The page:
Monday 17 April 2023


The British Council will host an international arts and culture programme this week to mark the 25th anniversary of the Belfast/Good Friday Agreement.

The programme, which will focus on the role of arts in divided and polarised societies, will look at how music, film and socially engaged arts practice have played a key role in Northern Ireland’s post-conflict journey.

As part of the programme, the British Council will welcome international delegates to Belfast from 10 countries (including from Colombia, Viet Nam, Lebanon, Iraq and Ukraine) to engage with and learn about those working in Northern Ireland’s creative and cultural sectors and take part in talks, workshops, exhibition openings and tours.

Highlights of the week include a Journey Through Film with the Belfast Film Festival. Taking place tomorrow (Tuesday, April 18) at Belfast’s Black Box, journalist Brian Rowan and filmmaker Brian Henry Martin will explore how Northern Ireland has been represented on screen and ask what role drama has in navigating unresolved concerns, ongoing debates and controversial questions for our communities. They will discuss films including Elephant, Good Vibrations and The Journey.

Also on screen is History of the Present, an experimental new film-opera by Belfast writer Maria Fusco and American-British filmmaker Margaret Salmon, which tells the story of ordinary lives still dominated today by the looming presence of the Belfast peacelines. The work will premiere at the QFT Belfast on Wednesday, April 19, before a national and international tour.

On Thursday 20 April, the British Council will partner with Ulster University and the University of Canberra to launch a new book, Difficult Conversations. This will feature 10 essays from artists, performers, poets, curators and cultural researchers, focusing on the roles of art, creativity and culture in helping to navigate provocative and divisive issues in our communities.

For music, Belfast magazine, Dig With It, will launch a special 10th edition at the Oh Yeah Centre this Thursday, 20 April, looking at the role music has played in Northern Ireland over the past 25 years. The launch night will feature performances from Problem Patterns and songwriter Niall McDowell, followed by a DJ set from broadcaster Kwame Daniels. There will also be a discussion panel about subculture and resilience, plus an art installation by Designer Lily Bailie called 'It's Personal'. Admission to the evening is free and doors open at 8pm.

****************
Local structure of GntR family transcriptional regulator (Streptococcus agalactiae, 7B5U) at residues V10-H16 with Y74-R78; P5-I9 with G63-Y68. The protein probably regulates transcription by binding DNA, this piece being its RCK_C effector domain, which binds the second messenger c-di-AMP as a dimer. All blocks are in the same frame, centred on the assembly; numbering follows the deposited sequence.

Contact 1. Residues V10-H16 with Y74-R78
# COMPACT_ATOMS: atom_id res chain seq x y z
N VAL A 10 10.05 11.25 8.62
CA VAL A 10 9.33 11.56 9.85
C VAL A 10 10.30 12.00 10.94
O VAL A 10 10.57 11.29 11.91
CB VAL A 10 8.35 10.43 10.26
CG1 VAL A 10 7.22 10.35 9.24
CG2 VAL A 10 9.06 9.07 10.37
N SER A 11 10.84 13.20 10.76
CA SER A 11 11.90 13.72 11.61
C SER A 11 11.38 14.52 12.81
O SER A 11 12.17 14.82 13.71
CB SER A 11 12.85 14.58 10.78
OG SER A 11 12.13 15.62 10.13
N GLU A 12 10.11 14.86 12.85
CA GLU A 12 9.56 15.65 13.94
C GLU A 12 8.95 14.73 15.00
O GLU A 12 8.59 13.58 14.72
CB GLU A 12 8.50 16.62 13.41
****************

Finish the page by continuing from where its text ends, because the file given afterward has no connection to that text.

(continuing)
Following this on Friday (April 20), British Council’s global radio show, Selector, will showcase some of Northern Ireland’s best music. The show is broadcast in over 35 countries to over four million listeners every week, with this week focusing on Northern Ireland and the Good Friday Agreement. It will include an interview with the editor of Dig With It, Stuart Bailie, who will talk about how music has helped conflicts in the past and how it helps currently - playing tracks from Stiff Little Fingers, Chalk, Susie Blue and Phil Kieran. There will also be interviews with three-piece Derry-Londonderry pop-punk group Cherym, County Down musician Lemonade Shoelace, and BBC presenter Gemma Bradley.

Speaking about the week was Jonathan Stewart, British Council Northern Ireland Director. He said: “The British Council is delighted to host an international arts and culture programme to mark the 25th Anniversary of the Belfast/ Good Friday Agreement. The programme focuses on the role of arts in divided and polarised societies, and here in Northern Ireland, artists and cultural organisations have played a crucial role in our post-conflict journey over the past 25 years.

“We hope that through the week we can acknowledge and take stock of the significant role the arts have played in Northern Ireland, while gaining new understanding and knowledge from our international delegates on their own experiences.”

To find out more about the events and the full-line up visit: 
This week-long arts and culture programme continues the British Council’s work, building connection, understanding and trust between people in the UK and overseas through arts, education and English language teaching. To find out more about their work in Northern Ireland visit or follow on Twitter, Facebook or Instagram.

Notes to Editor

For media enquiries, please contact:

Claire McAuley, British Council: +44 (0)7542268752 E:

About the British Council

The British Council is the UK’s international organisation for cultural relations and educational opportunities. We support peace and prosperity by building connections, understanding and trust between people in the UK and countries worldwide. We do this through our work in arts and culture, education and the English language. We work with people in over 200 countries and territories and are on the ground in more than 100 countries. In 2021-22 we reached 650 million people.